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This photo provided by The Coca-Cola Co. shows examples of Diet Coke's rebranding effort.


Coca-Cola Co. says it will take a hit in the second quarter from the introduction of a British sugar tax on soft drinks and rising freight costs in the United States, overshadowing modestly better-than-forecast results for the first three months of 2018.

The sombre forecast undid an initial rise in shares of the world’s biggest drinks maker after it topped forecasts for revenue and profit, helped by a reboot of its Diet Coke brand that has introduced new flavours and cans.

The company said it had reformulated recipes and launched smaller packaging to ensure that two-thirds of its major brands would not be subject to the new tax, but Coca-Cola Classic, its top-selling British brand, will still face the levy, which kicked in on April 6.

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Company executives also cautioned that rising freight costs in North America, up 20 per cent from a year earlier, would reduce revenue in the first half of the year.

“People assumed that Coke sold to bottlers, and so some didn’t realize how much exposure the company has on freight,” said Brittany Weissman, a consumer analyst with Edward Jones. “But they do distribute and are affected.”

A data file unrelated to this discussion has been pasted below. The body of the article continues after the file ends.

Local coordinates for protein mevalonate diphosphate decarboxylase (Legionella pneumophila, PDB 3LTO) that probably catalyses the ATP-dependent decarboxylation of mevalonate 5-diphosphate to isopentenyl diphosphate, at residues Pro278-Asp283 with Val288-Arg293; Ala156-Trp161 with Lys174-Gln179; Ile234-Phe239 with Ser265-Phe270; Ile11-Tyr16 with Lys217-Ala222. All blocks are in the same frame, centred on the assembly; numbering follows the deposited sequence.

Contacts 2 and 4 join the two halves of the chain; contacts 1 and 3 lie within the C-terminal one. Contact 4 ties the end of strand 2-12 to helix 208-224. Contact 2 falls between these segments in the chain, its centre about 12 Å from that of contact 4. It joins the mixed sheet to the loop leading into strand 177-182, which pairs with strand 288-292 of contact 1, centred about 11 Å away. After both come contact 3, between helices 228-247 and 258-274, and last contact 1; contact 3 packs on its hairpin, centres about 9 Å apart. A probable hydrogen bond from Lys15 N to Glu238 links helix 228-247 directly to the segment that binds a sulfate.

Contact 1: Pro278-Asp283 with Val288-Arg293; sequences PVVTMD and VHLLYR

U.S. packaged goods companies, already struggling with lower demand and price tensions with retailers, have recently begun flagging higher commodities and transportation costs.

A jump in volumes as a result of the timing of Easter holiday shipments and price cuts in North America helped Coca-Cola top first-quarter revenue estimate by US$300-million.

Total volumes rose 3 per cent in the first quarter, with growth in both sodas and teas and coffees driving much of the gains.

Organic sales, which exclude gains from acquisitions or divestitures, rose 5 per cent in the quarter.

“While it’s good to see the underlying volumes improve, people are concerned on the pricing side, if those volumes are gaining at the expense of the price and mix,” Ms. Weissman said.

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First quarter net revenue fell 16 per cent to US$7.63-billion as a result of the divestment of its bottling operations, but beat analysts’ estimates of US$7.34 billion.

Despite the strong results, Coca-Cola retained its full-year outlook for organic sales growth and earnings per share, which could also have disappointed investors, brokerage Macquarie said.

Excluding items, net profit of 47 U.S. cents a share beat consensus forecasts by 1 U.S. cent, the company said.


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